Nicaragua has reportedly released the equivalent of 80 percent of its prison population over the last two years in a controversial measure to ease overcrowding that suffers from a lack of transparency.
On February 22, Nicaraguan government officials announced that 8,149 prisoners had received a conditional release since 2014, 845 of them so far in 2016. As of October 2014, the country’s prison population stood at just over 10,500, according to government figures published by the World Prison Brief.
According to a Nicaraguan government spokesperson, the prisoners had been sentenced for minor crimes and were serving sentences of less than five years, and their releases were part of a “humanitarian policy of reconciliation and unity for Nicaraguan families.”
The terms of release require the convicts to report periodically to the prison where they were housed, have a family member sign as a guarantor for their release and meet certain conditions such as not entering places where there is gambling or consumption of alcohol, reported El Nuevo Diario.
Human rights groups and government opponents criticized the measure for political meddling in the judicial system and for its lack of transparency, especially over the criteria officials used when deciding who receives parole, reported La Prensa.
InSight Crime Analysis
As in much of Central America, Nicaragua’s prisons suffer from severe overcrowding, and it is almost certainly this rather than a desire to reconcile families that is behind the mass release of Nicaraguan prisoners.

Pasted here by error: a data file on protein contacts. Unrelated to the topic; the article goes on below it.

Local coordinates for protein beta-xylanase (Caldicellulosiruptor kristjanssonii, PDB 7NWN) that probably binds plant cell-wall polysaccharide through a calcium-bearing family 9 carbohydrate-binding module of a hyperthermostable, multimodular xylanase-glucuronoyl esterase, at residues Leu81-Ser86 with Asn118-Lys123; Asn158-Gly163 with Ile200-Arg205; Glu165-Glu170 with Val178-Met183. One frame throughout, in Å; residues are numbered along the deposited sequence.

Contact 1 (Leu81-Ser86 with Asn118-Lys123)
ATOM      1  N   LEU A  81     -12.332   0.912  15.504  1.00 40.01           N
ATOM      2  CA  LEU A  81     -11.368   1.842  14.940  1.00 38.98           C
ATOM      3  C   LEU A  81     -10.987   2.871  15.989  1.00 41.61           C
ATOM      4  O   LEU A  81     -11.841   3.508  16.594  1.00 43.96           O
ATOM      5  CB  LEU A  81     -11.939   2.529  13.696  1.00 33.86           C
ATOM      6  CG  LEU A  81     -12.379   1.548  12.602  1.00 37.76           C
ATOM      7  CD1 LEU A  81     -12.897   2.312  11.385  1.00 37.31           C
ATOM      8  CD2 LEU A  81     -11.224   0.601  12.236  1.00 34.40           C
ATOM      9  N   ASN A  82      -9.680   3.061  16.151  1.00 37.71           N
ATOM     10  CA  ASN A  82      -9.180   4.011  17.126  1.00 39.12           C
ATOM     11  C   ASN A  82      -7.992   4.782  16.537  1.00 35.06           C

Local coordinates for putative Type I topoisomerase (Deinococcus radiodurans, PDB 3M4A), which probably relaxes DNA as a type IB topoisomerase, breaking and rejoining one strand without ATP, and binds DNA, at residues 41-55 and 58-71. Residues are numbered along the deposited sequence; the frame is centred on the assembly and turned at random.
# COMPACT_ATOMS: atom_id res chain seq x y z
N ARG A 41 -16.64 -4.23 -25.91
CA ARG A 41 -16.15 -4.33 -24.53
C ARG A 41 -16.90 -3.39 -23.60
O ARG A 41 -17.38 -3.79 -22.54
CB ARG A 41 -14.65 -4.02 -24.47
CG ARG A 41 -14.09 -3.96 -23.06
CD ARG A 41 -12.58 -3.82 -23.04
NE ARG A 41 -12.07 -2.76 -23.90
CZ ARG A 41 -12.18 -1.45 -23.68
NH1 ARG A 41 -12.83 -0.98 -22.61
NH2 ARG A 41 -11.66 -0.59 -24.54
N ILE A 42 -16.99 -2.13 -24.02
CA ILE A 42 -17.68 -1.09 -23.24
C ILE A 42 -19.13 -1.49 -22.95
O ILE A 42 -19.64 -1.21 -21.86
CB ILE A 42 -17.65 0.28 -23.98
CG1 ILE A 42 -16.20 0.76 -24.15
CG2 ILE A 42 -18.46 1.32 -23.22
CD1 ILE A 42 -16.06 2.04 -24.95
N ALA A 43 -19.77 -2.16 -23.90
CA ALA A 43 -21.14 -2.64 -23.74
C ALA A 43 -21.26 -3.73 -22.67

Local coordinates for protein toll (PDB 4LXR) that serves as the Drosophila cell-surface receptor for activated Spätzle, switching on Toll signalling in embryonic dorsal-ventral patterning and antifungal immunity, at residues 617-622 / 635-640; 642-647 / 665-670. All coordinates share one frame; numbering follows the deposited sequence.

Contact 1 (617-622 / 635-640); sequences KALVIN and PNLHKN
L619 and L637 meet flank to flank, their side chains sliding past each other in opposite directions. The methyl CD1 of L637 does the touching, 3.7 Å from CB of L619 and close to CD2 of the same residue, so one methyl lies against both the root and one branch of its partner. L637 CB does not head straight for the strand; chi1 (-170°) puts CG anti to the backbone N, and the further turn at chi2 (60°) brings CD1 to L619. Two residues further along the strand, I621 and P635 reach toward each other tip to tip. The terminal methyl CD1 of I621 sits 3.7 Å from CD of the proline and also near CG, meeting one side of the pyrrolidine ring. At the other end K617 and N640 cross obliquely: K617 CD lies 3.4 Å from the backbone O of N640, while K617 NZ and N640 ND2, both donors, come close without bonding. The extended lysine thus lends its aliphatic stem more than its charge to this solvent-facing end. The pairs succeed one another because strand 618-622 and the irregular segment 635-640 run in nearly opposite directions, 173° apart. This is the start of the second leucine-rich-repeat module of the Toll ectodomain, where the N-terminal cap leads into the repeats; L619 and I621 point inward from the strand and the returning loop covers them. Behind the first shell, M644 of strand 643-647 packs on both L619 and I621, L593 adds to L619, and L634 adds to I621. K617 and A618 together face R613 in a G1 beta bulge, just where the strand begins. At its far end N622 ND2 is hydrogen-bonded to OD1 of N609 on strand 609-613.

Nicaragua’s prison system only has the capacity to hold around 5,000 inmates, and until 2010 the population remained steady at between 6,000 and 7,000, according to the World Prison Brief statistics. However, since then, the population has shot up to over 10,000, leading to appalling conditions in facilities that are crumbling under the strain.
SEE ALSO: Coverage of Prisons
Attempting to ease overcrowding by seeking alternatives to custodial sentences may be a viable option under certain circumstances. Flooding prisons with minor criminals can be hugely counter-productive, destroying families, forcing minor offenders to co-exist with hardened criminals, and pushing prison systems to the point of collapse.
However, such a policy must be carefully and transparently implemented, otherwise there is the risk is of a situation developing such as in Venezuela — where over 13,000 prisoners were released onto the streets with a near complete absence of oversight and control.
In Nicaragua, lack of government transparency makes it difficult to assess whether the release was a carefully considered response to minimize the impact of a genuine crisis, or a badly planned, knee-jerk reaction to that crisis.
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